Welcome to a new series of “Function of the month” (FotM) blog posts. We hope to build up a comprehensive picture of TidalCycles by periodically making a post with a short video. We plan to be true to the name, and do this every month, with a focus on a particular function. However allow us to deviate from this plan immediately by first taking some time to describe how the different parts of a standard Tidal system works. Take this as a hopefully illuminating preamble for this series.. We’ll get onto specific Tidal functions in FotM #1!
A video accompanying the below will go here, once we’ve made it. In the meantime please feed back with comments and questions on the below, which we’ll then be able to respond to in the video itself.
A complete TidalCycles system has a few components which we’ll tour around, the TidalCycles language for generating pattern from code, the SuperCollider synthesis system which hosts SuperDirt for turning those patterns into sound, and an editor such as Atom which acts as a text editor for writing those Tidal patterns. but lets start our tour with the TidalCycles language itself.
TidalCycles is a computer language for generating pattern from code. It consists of an expressive mini-language for describing polyrhythmic sequences, and a wide range of pattern operators and functions for patterning such sequences in a variety of ways. For example, by rotating them, mirroring them, shifting them in time, combining them into weird interference patterns, and ‘glitching’ the sequence with random numbers.
You’ll have noticed that we often call TidalCycles by its shorter name Tidal. That’s actually what it was originally called, until someone started up a music streaming service with the same name, and we felt the need to differentiate..
Tidal is written in a programming language called Haskell. Strictly speaking, when you’re making patterns in Tidal you’re mostly writing Haskell code, but in practice you don’t need to learn Haskell in order to be a top Tidal coder. This is because Tidal is what is called a “Domain Specific Language”, embedded in Haskell, which supplies its own model of computation, operators, function and mini-language for sequences, all centred around pattern generation. That said, are some things about the underlying Haskell language that take a bit of getting used to though, like what that mysterious
$ is doing, we’ll confront this in a later episode.
It’s important to note that the Tidal language does not make sound by itself, it only makes patterns. It talks to other software or hardware to make sound (using e.g. the OSC or MIDI protocol), usually SuperDirt running in SuperCollider. However, quite a few people have plugged Tidal into custom software in order to generate patterned visuals, lights or even choreography. For now lets focus on the common case – SuperCollider and SuperDirt.
SuperCollider is the synth behind most desktop live coding systems, and by default, Tidal is no exception. As we said above, Tidal is made for generating patterns, but doesn’t itself make any sound, that’s why you need SuperCollider installed. SuperCollider is a very well developed programming language that is designed for sound synthesis (and digital signal processing in general) that can itself be live coded. By default though, you’ll just use it in order to host SuperDirt.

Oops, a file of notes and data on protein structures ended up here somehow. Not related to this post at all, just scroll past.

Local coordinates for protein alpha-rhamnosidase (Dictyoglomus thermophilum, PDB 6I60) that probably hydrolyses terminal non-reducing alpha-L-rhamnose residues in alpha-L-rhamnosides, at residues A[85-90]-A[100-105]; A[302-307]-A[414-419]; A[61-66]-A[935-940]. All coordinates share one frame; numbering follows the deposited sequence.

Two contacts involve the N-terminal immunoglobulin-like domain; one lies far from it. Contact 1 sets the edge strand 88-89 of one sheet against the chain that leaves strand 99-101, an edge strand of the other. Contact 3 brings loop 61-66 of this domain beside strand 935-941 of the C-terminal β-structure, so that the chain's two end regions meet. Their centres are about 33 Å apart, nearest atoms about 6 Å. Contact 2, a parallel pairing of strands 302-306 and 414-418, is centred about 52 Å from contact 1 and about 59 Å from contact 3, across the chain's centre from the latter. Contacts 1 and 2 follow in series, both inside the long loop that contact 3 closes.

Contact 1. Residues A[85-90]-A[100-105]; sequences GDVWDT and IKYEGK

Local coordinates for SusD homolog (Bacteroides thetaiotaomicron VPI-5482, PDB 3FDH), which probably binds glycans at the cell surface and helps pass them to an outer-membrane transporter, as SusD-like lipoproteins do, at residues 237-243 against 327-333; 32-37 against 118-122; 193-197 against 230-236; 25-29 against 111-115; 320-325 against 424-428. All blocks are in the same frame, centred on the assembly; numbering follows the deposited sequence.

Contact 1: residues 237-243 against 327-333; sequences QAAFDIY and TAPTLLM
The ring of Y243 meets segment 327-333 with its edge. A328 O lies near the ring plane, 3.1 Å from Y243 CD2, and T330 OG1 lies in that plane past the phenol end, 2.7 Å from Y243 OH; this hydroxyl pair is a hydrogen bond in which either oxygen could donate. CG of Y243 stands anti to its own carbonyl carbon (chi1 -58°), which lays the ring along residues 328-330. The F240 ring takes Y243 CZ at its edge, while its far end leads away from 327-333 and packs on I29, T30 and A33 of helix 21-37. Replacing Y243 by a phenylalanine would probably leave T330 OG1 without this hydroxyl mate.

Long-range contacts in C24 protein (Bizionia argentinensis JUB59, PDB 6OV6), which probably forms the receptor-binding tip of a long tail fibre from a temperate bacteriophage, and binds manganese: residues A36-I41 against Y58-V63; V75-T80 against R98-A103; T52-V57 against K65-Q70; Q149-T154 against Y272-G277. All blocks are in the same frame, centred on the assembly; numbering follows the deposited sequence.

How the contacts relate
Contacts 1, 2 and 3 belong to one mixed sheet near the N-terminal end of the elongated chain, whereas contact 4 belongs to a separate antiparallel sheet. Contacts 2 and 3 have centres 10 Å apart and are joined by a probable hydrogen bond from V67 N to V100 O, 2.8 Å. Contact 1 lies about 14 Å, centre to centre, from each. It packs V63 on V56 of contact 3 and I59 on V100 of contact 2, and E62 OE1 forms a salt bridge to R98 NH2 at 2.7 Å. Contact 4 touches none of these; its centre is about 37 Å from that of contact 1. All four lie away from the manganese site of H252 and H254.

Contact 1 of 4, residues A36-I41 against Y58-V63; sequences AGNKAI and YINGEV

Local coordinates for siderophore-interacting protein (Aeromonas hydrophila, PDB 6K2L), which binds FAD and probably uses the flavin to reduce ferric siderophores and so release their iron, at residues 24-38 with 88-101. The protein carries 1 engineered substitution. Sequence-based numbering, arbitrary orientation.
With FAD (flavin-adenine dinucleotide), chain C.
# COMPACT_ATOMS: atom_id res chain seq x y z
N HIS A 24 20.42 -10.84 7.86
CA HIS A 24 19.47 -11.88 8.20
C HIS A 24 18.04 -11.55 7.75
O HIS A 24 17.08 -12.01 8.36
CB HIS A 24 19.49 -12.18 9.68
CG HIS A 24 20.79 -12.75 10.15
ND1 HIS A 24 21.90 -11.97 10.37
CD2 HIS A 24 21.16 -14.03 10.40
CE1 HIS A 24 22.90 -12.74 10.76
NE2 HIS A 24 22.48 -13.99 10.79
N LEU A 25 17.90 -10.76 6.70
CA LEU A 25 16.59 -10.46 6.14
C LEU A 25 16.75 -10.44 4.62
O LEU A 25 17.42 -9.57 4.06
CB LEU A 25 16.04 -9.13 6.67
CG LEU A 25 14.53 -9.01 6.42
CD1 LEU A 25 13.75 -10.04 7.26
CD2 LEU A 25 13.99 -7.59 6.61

SuperDirt is a sound synthesis framework designed especially for TidalCycles, and written in SuperCollider. You don’t need to know anything about SuperCollider in order to run SuperDirt, you just have to start it up, and Tidal will by default send messages to it in order to trigger sounds. SuperDirt comes with a fairly large library of sound samples, as well as a range of synthesisers.
With the latest version it is also possible to register MIDI devices with SuperDirt, so that you can trigger external sounds on soft/hardware synthesisers. This will be the topic of a FotM post later on.
If you run some Tidal code like this:
d1 $ s "cp supermandolin"
You’re sending two trigger messages to SuperDirt per cycle, first for the
cp sound, and then the
supermandolin sound. In the case of
cp, SuperDirt will play a short sound sample, which it will find inside a folder called
cp on your computer. You can find it from SuperCollider – from the menus select ‘open user support directory’, and then open ‘downloaded-quarks’ and then ‘Dirt-Samples’. You’ll see a bunch of ‘.wav’ files inside the
cp folder, because
cp isn’t a single sound but a set of them known as a ‘soundbank’. By default SuperDirt will play the first one – to play the second, you can specify
cp:1 in your pattern instead (it starts counting at 0).
You won’t find a folder in Dirt-Samples called
supermandolin, because that is a synthesiser rather than sample-based soundbank. You can play notes as numbers like this:
d1 $ note "0 7 12" # s "supermandolin"
or as note names like this:
d1 $ note "c gs7 c6 gf4" # s "supermandolin"
(If supermandolin isn’t working for you, it’s almost definitely because sc3-plugins isn’t installed properly, which is required by most synths.)
Your main interface to all this is probably Atom, or otherwise one of the other supported text editors. Atom is where you type in and run your Tidal patterns, although strictly speaking, Tidal itself doesn’t run inside Atom but in its own process. You’ll have installed a ‘tidalcycles’ extension inside Atom, but this isn’t tidal itself, but an interface to it. Clear? Hopefully!
Ok, that was a brief tour of the different components of a standard Tidal system. There’s a text editor Atom, sending code to a Tidal process to run, which in turn sends messages to SuperDirt to make sound, which in turn runs inside SuperCollider. Hopefully that’s straightened out some confusions, but feel free to ask some questions below!